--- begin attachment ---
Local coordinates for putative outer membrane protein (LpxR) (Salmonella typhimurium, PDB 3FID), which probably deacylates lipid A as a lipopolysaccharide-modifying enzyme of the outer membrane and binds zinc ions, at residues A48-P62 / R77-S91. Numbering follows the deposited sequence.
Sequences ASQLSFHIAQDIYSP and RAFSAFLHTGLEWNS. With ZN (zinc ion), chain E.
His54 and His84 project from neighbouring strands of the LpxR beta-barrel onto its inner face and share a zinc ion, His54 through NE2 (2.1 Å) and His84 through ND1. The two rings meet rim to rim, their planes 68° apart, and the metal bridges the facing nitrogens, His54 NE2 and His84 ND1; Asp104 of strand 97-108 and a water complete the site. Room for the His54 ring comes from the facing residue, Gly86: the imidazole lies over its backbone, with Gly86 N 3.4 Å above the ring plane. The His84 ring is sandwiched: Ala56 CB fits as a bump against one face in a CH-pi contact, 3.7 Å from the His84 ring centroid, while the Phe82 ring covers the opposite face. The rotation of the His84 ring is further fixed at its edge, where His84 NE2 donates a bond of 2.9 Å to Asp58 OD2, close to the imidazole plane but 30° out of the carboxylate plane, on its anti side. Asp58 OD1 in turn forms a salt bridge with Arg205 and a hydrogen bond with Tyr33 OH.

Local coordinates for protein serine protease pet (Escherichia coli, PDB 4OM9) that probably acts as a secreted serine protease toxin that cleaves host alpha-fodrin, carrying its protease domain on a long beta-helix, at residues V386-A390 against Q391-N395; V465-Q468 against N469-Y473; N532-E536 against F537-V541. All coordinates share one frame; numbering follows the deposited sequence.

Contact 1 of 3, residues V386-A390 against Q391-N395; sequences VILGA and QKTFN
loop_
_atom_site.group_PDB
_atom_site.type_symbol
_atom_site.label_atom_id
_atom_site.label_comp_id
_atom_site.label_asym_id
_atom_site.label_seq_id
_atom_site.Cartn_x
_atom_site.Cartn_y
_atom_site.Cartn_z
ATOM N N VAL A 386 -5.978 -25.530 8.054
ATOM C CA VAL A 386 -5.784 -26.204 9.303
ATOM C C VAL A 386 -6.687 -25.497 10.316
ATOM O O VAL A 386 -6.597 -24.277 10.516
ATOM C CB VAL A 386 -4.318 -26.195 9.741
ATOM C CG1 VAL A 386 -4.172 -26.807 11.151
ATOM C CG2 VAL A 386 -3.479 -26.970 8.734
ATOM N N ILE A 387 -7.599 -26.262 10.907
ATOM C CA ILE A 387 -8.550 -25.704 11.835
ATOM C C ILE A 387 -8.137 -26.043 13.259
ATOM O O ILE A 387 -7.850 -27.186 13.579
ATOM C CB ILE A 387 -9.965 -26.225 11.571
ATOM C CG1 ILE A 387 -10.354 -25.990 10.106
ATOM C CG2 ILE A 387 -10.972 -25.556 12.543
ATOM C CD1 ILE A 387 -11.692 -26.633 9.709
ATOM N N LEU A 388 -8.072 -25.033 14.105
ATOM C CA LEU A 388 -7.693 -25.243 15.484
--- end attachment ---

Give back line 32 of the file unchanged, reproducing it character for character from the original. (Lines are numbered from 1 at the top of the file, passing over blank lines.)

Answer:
ATOM C CA LEU A 388 -7.693 -25.243 15.484